This question is of some interest in its own right, but my interest also stems from the relationships between the priority which people give to economic growth, growth outcomes and emancipative values that promote widespread opportunities. One particular issue that I want to explore is whether the growth of emancipative values must eventually come to an end because it involves, among other things, more emphasis on “people having more say in how things are done” (e.g. workplace democracy) rather than economic growth. My last post explains the context more fully.
For a couple of decades now, World Values Surveys have been asking people to choose from four options what they consider to be the most important aim for the country they live in over the next ten years. The options are: a high level of economic growth; strong defence forces; people have more say about how things are done; and trying to make our cities and countryside more beautiful.
The focus of the following analysis is on the United States, Sweden, Australia and New Zealand. Sweden is of particular interest because it has high and rising emancipative values, the US is of interest because it is at the centre of the universe, Australia is where I live and NZ is nearby - just across the ditch. The surveys were conducted in 1995-98, 1999-04, 2005-09, 2010-14 (referred to respectively below as 1996, 2002, 2007 and 2012). I accessed the data using the World Values Studyonline data analysis facility – which is great for this kind of exercise.
The first chart shows how the priority given to economic growth has changed over time for all four surveys for which data are available and the second shows in more detail how priorities have changed since the mid 1990s.
The first chart shows that people in the United States tended to give relatively low priority to economic growth at the time of the first three surveys. The second chart suggests that the increase in priority given to economic growth in the latest survey has occurred at the expense of a decline in priority given to people having more say. The change in priorities presumably reflects a tendency for people in the US to feel poorer following the GFC.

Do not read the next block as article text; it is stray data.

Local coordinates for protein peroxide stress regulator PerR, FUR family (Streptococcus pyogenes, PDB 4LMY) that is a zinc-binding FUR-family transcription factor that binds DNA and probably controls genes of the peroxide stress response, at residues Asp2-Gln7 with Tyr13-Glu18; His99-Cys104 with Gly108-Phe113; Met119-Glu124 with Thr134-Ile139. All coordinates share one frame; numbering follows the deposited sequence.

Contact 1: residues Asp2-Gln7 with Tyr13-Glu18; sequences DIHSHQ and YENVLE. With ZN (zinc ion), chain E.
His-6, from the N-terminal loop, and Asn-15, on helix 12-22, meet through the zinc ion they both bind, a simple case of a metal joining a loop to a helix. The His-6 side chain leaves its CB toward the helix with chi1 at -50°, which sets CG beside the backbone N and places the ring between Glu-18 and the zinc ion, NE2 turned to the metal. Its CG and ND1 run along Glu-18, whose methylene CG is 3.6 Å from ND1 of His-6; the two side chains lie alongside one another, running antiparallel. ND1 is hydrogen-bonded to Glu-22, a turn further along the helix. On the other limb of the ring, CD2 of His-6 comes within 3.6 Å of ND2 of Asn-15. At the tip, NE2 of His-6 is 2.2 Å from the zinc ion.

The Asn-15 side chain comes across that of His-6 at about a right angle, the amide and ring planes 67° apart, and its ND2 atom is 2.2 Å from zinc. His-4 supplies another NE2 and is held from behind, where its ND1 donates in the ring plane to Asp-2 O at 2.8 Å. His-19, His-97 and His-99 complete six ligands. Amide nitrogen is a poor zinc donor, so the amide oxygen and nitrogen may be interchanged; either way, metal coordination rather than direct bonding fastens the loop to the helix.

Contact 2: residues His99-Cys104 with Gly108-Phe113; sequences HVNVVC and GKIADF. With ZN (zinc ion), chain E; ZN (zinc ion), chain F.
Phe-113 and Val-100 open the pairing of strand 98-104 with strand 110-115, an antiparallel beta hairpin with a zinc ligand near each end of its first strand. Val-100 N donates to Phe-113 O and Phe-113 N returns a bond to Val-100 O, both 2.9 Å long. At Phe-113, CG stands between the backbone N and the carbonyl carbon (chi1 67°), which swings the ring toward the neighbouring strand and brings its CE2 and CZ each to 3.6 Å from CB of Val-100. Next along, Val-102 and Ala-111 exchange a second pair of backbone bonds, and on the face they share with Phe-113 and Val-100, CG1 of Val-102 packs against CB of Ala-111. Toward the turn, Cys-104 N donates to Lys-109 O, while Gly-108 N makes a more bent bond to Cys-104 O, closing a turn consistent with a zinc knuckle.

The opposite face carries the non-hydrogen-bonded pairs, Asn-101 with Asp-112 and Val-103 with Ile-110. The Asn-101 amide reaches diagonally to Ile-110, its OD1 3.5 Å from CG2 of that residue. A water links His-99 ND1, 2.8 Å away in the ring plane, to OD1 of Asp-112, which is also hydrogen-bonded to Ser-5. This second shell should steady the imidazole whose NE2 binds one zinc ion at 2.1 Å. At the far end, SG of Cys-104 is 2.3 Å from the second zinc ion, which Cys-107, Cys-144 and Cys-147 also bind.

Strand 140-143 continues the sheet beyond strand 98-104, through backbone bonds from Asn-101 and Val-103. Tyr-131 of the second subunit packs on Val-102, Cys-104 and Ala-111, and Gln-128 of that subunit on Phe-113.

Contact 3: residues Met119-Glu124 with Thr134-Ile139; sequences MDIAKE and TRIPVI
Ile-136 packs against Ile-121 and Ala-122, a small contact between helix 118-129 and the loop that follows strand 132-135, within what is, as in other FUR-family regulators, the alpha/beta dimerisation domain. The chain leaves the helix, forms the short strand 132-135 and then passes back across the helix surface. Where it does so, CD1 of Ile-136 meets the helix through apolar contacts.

The relatively high priority given to economic growth in Sweden in all four surveys is particularly interesting in the light of the high and rising emancipative values in that country. It seems likely that priority given to economic growth in Sweden was lower during the 1980s, before an economic crisis in the early 1990s. The WVS indicate that priority given by people in Sweden to having more say (aims of respondent data) was certainly much higher in the early 1980s than in the mid 1990s.
This analysis supports the general conclusion that I have been coming to from previous posts that my doubts about whether the rise of emancipative values in wealthy countries will be sustainable may not be well founded. There seems to be fairly strong grounds for optimism that voters in wealthy countries are capable of managing the tension between their non-economic social objectives (e.g. their desire to have more say) and their desire for the things that economic growth can buy.